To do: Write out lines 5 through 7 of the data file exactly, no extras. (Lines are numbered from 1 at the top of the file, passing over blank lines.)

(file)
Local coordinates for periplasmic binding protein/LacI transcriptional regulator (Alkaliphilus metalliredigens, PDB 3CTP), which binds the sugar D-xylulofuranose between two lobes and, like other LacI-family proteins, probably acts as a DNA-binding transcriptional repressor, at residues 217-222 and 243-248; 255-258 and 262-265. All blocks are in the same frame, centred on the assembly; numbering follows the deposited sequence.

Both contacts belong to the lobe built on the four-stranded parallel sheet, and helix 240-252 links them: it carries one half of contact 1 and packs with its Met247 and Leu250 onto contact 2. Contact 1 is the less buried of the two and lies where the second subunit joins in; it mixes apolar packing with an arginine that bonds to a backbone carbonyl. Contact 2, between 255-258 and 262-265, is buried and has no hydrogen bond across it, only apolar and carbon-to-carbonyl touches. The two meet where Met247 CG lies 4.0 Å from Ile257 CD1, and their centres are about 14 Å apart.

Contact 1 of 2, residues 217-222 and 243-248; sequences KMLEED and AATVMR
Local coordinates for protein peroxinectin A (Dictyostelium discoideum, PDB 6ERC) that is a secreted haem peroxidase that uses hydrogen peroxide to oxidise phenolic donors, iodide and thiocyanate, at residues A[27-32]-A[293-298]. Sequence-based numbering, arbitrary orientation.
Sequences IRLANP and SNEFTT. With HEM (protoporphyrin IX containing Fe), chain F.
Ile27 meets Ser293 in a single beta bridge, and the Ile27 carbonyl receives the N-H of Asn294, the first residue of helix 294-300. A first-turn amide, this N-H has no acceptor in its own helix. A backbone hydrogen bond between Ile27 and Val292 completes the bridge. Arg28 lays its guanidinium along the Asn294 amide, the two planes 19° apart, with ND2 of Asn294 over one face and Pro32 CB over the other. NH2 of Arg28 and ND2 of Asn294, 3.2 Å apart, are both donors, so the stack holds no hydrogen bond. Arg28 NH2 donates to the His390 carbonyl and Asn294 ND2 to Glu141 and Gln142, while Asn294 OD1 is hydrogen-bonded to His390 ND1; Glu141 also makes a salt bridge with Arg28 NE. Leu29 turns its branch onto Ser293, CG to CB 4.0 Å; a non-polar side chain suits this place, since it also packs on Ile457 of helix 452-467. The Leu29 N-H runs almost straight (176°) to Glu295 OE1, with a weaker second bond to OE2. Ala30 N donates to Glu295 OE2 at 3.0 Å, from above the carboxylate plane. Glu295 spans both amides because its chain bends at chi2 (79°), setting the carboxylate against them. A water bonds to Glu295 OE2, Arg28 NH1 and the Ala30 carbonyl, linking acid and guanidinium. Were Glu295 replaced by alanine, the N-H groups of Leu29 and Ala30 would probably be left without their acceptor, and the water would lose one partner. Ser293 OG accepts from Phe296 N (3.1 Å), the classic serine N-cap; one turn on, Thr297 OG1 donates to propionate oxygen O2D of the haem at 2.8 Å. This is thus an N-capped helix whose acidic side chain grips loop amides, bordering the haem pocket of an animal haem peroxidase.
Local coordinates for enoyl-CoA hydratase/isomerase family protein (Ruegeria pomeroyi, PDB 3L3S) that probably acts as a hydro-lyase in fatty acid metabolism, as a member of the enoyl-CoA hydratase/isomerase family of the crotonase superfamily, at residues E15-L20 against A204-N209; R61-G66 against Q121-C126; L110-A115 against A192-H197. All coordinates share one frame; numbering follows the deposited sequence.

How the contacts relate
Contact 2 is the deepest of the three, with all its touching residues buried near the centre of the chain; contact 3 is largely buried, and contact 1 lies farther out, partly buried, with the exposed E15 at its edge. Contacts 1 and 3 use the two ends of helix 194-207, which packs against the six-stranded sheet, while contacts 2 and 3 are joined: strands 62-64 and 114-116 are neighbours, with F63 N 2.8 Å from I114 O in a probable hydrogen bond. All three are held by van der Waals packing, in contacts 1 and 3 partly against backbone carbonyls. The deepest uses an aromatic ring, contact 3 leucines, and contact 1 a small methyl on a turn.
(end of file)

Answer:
Sequences IRLANP and SNEFTT. With HEM (protoporphyrin IX containing Fe), chain F.
Ile27 meets Ser293 in a single beta bridge, and the Ile27 carbonyl receives the N-H of Asn294, the first residue of helix 294-300. A first-turn amide, this N-H has no acceptor in its own helix. A backbone hydrogen bond between Ile27 and Val292 completes the bridge. Arg28 lays its guanidinium along the Asn294 amide, the two planes 19° apart, with ND2 of Asn294 over one face and Pro32 CB over the other. NH2 of Arg28 and ND2 of Asn294, 3.2 Å apart, are both donors, so the stack holds no hydrogen bond. Arg28 NH2 donates to the His390 carbonyl and Asn294 ND2 to Glu141 and Gln142, while Asn294 OD1 is hydrogen-bonded to His390 ND1; Glu141 also makes a salt bridge with Arg28 NE. Leu29 turns its branch onto Ser293, CG to CB 4.0 Å; a non-polar side chain suits this place, since it also packs on Ile457 of helix 452-467. The Leu29 N-H runs almost straight (176°) to Glu295 OE1, with a weaker second bond to OE2. Ala30 N donates to Glu295 OE2 at 3.0 Å, from above the carboxylate plane. Glu295 spans both amides because its chain bends at chi2 (79°), setting the carboxylate against them. A water bonds to Glu295 OE2, Arg28 NH1 and the Ala30 carbonyl, linking acid and guanidinium. Were Glu295 replaced by alanine, the N-H groups of Leu29 and Ala30 would probably be left without their acceptor, and the water would lose one partner. Ser293 OG accepts from Phe296 N (3.1 Å), the classic serine N-cap; one turn on, Thr297 OG1 donates to propionate oxygen O2D of the haem at 2.8 Å. This is thus an N-capped helix whose acidic side chain grips loop amides, bordering the haem pocket of an animal haem peroxidase.
Local coordinates for enoyl-CoA hydratase/isomerase family protein (Ruegeria pomeroyi, PDB 3L3S) that probably acts as a hydro-lyase in fatty acid metabolism, as a member of the enoyl-CoA hydratase/isomerase family of the crotonase superfamily, at residues E15-L20 against A204-N209; R61-G66 against Q121-C126; L110-A115 against A192-H197. All coordinates share one frame; numbering follows the deposited sequence.